Stephen.  http://mipassoc.org/pipermail/ietf-dkim/2008q3/010706.html Douglas Otis wrote:Here is a draft that outlines a few concerns for draft-ietf-dkim- ssp-06:http://www.ietf.org/internet-drafts/draft-otis-dkim-adsp-sec-issues-03.txt These concerns were not fully discussed on the DKIM list expect for voting for an "as is". Unfortunately a voting process offers little clarity.There appears to be a factual error in the draft. Any restrictive ADSPassertion such as "ALL" or "DISCARDABLE" creates an additionalrequirement for what valid DKIM signature remains valid with respect tocompliance with ADSP assertions. See: draft-ietf-dkim-ssp-06 Section 2.7. Author SignatureThis section defines an Author Signature as a valid signature where the "on-behalf-of" (DKIM signature i=value or its default) matches againstthe From header field. Section 3.2 ADSP Usage however says: .---- |If a message has a Valid Signature from an Author Domain, ADSP | provides no benefit relative to that domain since the message is | already known to be compliant with any possible ADSP for that | domain. '---- Clearly, these two sections are in conflict. In addition, the Author Signature definition is in serious conflict with the working group's charter. Since the DKIM key itself can assert a restriction upon the "on-behalf-of" local-part, there might be some justification to generally require signatures using local-part restricted keys to alsomatch against the From header field before being considered valid. Itwould be dangerous to only impose this requirement based upon the existence of an ADSP record. SSP attempts to use DNS "SERVFAIL" todetect an attempt to block the ADSP records, but this status may not be apparent behind a resolver. A conditional requirement is ill consideredfrom a security standpoint, and may even invite abuse.Once the issue of restricted local-part keys is properly handled in an independent fashion, then attempts to require the "on-behalf-of" match against the From header field conflates DKIM and an ADSP record into apoor replacement for either S/MIME or OpenPGP. After all, the DKIMsignature and it's "on-behalf-of" fields are normally invisible to therecipient, and DKIM in conjunction with an ADSP still does not assurecontrol over the Display Name being seen. An MUA can always annotate amessage to indicate specifically what portions of the message matchagainst the DKIM signature's "on-behalf-of" and domain. The SSP draftis conflating a valid DKIM signature and ADSP record into becoming an assertion of the identity of the message's Author. Such conflation clearly and dangerously exceeds the DKIM charter.The underlying goal of ADSP was to afford a domain control over the use of their domain within a From header field. This goal can be fully metwithout stipulating that the DKIM signature be "on-behalf-of" theidentity within the From header field. The "on-behalf-of" should relateto what the domain authenticated, even when the "on-behalf-of" isopaque. It is common for what is being authenticated by a provider tonot be the email-address within the From header field. Had SSP permitted an "ALL" assertion and a practice of the "on-behalf-of" to opaquely or otherwise reflect what the signing domain authenticated, then DKIM and ADSP would be effective at detecting Bot-Net relatedabuse, the current email/Internet plague. Perhaps some stats will soon be published regarding this concern. A link will be published when ready.It even seems SSP might be attempting to sabotage DKIM's anti-abuseutility. There is no ADSP assertion that a domain is not used to sendor sign email, and ADSP "DISCARDABLE" at every node is how a domain might wish to protect their hierarchy. Requiring the ADSP record toalso be below the "_domainkey" makes it impossible to also know whetherthe domain does not publish DKIM public keys as well. Rather than a term like DISMISSABLE, DISCARDABLE also implies that DSN can be lost. SSP fails to even indicate that its assertions pertain to SMTP. Thislack of protocol specificity might therefore disrupt any message wherethe From header field domain is not published in DNS as a result of implied DNS existence. -Doug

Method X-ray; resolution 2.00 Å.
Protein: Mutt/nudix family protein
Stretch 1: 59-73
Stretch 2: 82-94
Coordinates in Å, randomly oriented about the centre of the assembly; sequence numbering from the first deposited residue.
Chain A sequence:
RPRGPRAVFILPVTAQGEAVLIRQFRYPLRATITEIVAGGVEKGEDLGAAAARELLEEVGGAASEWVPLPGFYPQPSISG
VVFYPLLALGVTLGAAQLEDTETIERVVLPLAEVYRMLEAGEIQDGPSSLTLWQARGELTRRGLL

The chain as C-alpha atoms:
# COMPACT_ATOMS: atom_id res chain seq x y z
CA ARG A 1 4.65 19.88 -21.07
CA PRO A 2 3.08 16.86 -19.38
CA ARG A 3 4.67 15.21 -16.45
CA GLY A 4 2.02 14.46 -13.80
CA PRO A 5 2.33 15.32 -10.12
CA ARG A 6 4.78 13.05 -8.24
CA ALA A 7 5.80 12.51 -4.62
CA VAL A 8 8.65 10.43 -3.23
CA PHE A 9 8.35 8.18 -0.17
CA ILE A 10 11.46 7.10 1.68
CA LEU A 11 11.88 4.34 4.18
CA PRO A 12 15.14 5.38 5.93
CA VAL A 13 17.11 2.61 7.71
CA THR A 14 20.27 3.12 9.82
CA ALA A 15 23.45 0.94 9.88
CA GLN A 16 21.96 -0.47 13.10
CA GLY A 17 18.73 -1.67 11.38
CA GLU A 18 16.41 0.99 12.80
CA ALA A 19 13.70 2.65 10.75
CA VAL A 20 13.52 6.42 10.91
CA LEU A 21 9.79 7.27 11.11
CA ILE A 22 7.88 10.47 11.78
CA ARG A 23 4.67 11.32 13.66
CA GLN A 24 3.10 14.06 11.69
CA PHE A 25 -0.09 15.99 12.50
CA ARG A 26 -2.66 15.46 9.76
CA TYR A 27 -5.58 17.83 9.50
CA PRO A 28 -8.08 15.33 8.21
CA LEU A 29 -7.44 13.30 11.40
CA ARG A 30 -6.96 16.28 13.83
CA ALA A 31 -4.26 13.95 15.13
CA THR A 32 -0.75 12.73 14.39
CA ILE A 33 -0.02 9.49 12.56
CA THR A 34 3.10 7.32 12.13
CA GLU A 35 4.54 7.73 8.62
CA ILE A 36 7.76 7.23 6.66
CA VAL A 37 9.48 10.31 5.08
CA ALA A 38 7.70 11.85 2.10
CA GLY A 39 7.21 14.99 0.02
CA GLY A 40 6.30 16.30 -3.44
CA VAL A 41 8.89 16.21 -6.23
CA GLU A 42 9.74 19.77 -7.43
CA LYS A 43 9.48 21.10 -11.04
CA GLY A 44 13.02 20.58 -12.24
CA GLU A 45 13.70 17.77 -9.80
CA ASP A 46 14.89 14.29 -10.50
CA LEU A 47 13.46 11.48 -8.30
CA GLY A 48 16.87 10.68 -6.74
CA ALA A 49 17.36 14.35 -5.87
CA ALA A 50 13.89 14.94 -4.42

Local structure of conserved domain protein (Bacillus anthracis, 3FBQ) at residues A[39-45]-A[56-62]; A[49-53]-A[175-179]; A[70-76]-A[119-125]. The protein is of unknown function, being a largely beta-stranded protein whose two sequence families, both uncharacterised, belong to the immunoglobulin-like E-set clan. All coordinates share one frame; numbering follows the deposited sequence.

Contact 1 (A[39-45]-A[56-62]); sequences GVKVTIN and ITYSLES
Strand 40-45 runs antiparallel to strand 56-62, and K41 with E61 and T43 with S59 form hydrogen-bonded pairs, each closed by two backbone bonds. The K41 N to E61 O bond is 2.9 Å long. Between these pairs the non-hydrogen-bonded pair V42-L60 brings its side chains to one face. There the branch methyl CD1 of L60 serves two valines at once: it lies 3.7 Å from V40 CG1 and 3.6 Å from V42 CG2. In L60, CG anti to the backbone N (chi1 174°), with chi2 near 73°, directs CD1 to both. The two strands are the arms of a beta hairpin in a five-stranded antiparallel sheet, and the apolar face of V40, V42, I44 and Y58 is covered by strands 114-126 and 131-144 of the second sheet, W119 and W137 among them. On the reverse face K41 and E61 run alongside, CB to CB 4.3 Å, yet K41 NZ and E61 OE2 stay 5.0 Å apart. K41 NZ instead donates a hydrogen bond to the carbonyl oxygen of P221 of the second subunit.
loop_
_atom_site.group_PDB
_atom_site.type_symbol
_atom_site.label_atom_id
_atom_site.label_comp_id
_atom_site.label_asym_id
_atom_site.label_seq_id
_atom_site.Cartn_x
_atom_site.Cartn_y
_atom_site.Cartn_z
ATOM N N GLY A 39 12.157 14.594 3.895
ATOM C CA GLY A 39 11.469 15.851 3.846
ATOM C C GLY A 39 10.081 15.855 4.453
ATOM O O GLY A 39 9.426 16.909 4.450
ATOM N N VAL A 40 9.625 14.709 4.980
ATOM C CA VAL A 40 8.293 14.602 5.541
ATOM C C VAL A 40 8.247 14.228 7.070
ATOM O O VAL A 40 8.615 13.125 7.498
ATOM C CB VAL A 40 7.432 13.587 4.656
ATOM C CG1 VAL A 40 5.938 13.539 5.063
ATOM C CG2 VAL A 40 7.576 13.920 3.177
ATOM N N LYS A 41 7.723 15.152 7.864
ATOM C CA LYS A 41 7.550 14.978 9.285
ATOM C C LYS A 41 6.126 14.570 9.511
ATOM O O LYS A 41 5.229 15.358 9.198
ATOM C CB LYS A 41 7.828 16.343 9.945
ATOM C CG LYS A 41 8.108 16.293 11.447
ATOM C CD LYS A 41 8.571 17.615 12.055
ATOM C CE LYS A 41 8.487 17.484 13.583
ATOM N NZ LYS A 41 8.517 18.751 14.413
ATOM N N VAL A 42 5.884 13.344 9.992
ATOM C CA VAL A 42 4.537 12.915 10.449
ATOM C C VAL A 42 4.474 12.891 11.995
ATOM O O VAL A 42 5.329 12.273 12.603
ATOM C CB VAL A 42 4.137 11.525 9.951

_______________________________________________ Ietf mailing list Ietf(_at_)ietf(_dot_)org https://www.ietf.org/mailman/listinfo/ietf